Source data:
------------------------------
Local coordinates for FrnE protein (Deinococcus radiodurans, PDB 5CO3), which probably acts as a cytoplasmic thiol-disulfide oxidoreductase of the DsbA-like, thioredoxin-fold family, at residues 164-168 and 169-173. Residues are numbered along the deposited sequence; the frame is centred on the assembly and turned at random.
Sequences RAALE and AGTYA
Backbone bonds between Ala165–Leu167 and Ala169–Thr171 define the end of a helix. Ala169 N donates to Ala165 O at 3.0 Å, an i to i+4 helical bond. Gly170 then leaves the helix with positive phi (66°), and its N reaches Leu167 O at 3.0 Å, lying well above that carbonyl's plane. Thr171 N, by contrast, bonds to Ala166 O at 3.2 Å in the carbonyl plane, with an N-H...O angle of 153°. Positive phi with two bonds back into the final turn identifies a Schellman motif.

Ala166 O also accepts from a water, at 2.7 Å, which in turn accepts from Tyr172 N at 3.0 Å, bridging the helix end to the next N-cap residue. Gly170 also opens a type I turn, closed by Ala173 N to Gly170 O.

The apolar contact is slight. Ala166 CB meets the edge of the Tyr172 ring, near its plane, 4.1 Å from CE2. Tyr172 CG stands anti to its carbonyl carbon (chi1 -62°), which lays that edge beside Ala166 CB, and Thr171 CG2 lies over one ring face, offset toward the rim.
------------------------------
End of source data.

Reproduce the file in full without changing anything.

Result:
Local coordinates for FrnE protein (Deinococcus radiodurans, PDB 5CO3), which probably acts as a cytoplasmic thiol-disulfide oxidoreductase of the DsbA-like, thioredoxin-fold family, at residues 164-168 and 169-173. Residues are numbered along the deposited sequence; the frame is centred on the assembly and turned at random.
Sequences RAALE and AGTYA
Backbone bonds between Ala165–Leu167 and Ala169–Thr171 define the end of a helix. Ala169 N donates to Ala165 O at 3.0 Å, an i to i+4 helical bond. Gly170 then leaves the helix with positive phi (66°), and its N reaches Leu167 O at 3.0 Å, lying well above that carbonyl's plane. Thr171 N, by contrast, bonds to Ala166 O at 3.2 Å in the carbonyl plane, with an N-H...O angle of 153°. Positive phi with two bonds back into the final turn identifies a Schellman motif.

Ala166 O also accepts from a water, at 2.7 Å, which in turn accepts from Tyr172 N at 3.0 Å, bridging the helix end to the next N-cap residue. Gly170 also opens a type I turn, closed by Ala173 N to Gly170 O.

The apolar contact is slight. Ala166 CB meets the edge of the Tyr172 ring, near its plane, 4.1 Å from CE2. Tyr172 CG stands anti to its carbonyl carbon (chi1 -62°), which lays that edge beside Ala166 CB, and Thr171 CG2 lies over one ring face, offset toward the rim.